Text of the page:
Date Published: July 26, 2016 - Last Updated 4 Years, 322 Days, 11 Hours, 17 Minutes ago
If you walk into an Amazon.com contact center, you may notice that some desks are turned sideways so that Fire tablet support agents have a neutral background for video calls (one way, agent-to-customer). If you visit the General Motors contact center floor that is focused on social media channels, you’re more likely to hear the clickity-clack of keys than voices—this team engages with customers through over 120 automotive forums, and via 15 twitter handles. Moen is a manufacturer of faucets and specialty plumbing supplies, and in their contact center you’ll see job-site pictures coming in from contractors who enjoy immediate assistance with specs and installations. The airline KLM is handling service through twitter, and displays an updated wait-time estimate on their twitter page.
There are so many ways to interact with customers. These and many other examples underscore the contact center’s emerging role as hub of communication—and the evolving expectations customers have of service.
The channel mix that is right for other organizations isn’t necessarily the one that’s best for yours. Even so, every organization needs at least a basic presence in four key areas: traditional (phone and email), self-service (web-based, online videos, and others), social channels (particularly the top few that your customers gravitate towards), and mobile support (providing access to agents through mobile doorways, e.g., text, apps, phone, or even video—a channel Barclays Bank has been rolling out.
What is propelling the contact center’s role as hub of communication? In years past, organizations deployed service and technology improvements that, over time, changed the nature of service delivery: ACD routing systems in the 1970s; workforce management and quality tools in the 1980s; Web browsers and Internet-based services in the 1990s; and more recently, the capabilities around multimedia, cloud, analytics and more. We are now, however, seeing a fundamental shift: developments on the customers’ side—social, mobile, ubiquitous connectivity, and others—are the primary drivers of service innovation. Someone, something in the organization has to bring all of this together, or risk service spiraling into an asymmetrical nightmare. Voilà, contact centers are (once again) rediscovered for their ability to engage with customers and (if managed well) meet evolving demands.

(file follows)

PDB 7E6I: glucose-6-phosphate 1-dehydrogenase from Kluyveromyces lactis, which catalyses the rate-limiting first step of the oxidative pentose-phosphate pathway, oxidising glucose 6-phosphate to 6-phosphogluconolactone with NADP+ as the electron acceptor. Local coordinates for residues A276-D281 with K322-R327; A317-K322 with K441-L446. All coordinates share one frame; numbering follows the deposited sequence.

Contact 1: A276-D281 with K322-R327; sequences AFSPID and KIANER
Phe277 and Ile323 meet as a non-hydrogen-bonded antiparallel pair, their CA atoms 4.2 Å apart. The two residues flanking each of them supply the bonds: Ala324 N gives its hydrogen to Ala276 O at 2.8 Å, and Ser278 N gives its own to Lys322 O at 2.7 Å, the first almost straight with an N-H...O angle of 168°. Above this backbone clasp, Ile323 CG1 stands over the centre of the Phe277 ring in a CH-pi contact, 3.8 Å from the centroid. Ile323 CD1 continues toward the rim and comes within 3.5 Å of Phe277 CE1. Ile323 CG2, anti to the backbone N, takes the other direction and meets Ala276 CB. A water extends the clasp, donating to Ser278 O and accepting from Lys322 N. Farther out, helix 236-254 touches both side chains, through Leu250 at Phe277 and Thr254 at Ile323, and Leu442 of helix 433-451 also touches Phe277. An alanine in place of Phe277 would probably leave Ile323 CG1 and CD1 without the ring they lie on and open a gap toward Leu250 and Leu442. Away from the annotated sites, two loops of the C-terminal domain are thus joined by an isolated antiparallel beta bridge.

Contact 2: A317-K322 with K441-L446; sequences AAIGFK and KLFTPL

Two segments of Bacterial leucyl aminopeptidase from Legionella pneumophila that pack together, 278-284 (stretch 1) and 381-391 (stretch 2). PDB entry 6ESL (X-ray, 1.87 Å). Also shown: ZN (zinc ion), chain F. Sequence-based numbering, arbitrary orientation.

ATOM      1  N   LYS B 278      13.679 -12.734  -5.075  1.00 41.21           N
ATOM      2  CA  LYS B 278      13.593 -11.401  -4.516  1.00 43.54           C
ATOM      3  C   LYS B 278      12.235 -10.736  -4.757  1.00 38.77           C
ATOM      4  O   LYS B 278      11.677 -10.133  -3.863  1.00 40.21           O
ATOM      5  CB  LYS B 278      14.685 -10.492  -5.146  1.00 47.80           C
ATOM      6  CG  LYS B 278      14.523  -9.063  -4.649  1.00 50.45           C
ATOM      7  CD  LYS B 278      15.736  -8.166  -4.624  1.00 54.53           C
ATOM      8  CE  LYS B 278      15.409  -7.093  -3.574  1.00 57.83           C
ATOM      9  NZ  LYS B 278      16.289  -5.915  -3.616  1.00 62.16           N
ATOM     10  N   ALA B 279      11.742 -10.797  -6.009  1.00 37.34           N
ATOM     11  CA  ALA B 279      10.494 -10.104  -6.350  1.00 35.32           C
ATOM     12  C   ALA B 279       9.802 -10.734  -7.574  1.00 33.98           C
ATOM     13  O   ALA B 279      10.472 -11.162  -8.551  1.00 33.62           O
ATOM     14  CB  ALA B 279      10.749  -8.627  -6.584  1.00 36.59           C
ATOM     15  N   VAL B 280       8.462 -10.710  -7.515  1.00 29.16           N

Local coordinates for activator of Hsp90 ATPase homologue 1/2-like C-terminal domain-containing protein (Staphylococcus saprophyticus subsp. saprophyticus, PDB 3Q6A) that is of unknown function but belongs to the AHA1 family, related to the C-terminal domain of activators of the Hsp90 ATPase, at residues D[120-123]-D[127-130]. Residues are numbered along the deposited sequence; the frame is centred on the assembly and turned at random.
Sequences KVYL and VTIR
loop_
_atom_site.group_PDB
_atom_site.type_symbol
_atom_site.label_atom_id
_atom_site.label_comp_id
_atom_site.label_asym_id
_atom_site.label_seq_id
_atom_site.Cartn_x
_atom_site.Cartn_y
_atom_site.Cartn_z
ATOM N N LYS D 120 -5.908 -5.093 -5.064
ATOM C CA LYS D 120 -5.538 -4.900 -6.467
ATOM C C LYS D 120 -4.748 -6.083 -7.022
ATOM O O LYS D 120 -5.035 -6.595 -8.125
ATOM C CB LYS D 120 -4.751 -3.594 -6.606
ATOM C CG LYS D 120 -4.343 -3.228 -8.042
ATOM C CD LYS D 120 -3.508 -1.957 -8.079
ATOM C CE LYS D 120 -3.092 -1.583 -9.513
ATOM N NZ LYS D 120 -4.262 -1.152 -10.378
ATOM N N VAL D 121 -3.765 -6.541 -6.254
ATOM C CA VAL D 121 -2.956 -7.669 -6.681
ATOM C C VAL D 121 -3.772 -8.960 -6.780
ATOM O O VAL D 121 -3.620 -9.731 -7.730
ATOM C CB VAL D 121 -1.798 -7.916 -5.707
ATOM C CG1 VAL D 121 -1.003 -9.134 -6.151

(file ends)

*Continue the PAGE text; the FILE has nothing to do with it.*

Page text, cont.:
The contact center’s impact has also been developing from the inside. Beyond delivering service effectively and (when interactions are handled well) boosting the loyalty of those customers, organizations are continuing to discover the contact center’s strategic value. Customer-facing services provide immediate visibility on the effectiveness of the organization’s products, services and processes, and when captured and shared, this intelligence can boost innovation and help every part of the organization improve. Examples include an insurance company’s redesigned marketing campaign, a tech company’s new suite of accounting software, and the hotel chain that redesigned rooms and lobby areas—all based directly on customer feedback.
Providing a great customer experience is the result of an organization-wide approach, with the contact center being central to these efforts. Commitment from the top is essential to establishing the right mindset, ensuring service areas effectively capture and communicate voice of the customer, and encouraging business functions to use the input for ongoing improvement.
The returns for organizations who embrace the contact center’s potential—and cultivate the right services—can be significant and include benefits such as:
- Heightened customer loyalty
- Improved cost efficiencies (right channel for the right purpose)
- Customer driven innovation
- Improved market share
- Additional sales and revenue
- Better brand recognition and more (positive) word of mouth
Of course, as the contact center evolves, the nature of contact center work is also changing. Contact center managers must be proficient in many different roles and agent jobs require ever-more complex analysis, human know-how, and empowerment. Quality criteria are evolving and interactions involve multiple channels and serve customers who are increasingly diverse in their needs and expectations.
In short: The contact center is more important than ever as the role of communications hub takes hold.